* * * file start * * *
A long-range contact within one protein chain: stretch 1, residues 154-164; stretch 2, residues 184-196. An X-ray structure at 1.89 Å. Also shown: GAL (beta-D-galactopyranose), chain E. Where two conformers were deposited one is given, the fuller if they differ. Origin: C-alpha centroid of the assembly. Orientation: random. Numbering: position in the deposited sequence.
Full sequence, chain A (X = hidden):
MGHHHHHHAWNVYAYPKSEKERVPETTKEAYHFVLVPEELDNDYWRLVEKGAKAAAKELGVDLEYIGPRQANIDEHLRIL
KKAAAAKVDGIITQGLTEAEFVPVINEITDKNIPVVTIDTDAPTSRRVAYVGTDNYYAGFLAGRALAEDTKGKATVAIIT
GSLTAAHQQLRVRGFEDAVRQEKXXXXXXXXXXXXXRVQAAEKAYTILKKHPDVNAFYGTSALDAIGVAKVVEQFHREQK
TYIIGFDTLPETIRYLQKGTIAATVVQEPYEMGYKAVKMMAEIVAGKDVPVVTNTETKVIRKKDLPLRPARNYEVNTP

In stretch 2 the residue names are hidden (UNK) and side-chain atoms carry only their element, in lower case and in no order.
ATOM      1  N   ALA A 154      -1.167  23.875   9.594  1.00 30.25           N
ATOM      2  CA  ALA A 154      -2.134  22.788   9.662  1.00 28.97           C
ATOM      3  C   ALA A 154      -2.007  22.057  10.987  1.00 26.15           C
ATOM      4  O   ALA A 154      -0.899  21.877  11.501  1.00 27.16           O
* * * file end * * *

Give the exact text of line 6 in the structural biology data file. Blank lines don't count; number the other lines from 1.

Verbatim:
TYIIGFDTLPETIRYLQKGTIAATVVQEPYEMGYKAVKMMAEIVAGKDVPVVTNTETKVIRKKDLPLRPARNYEVNTP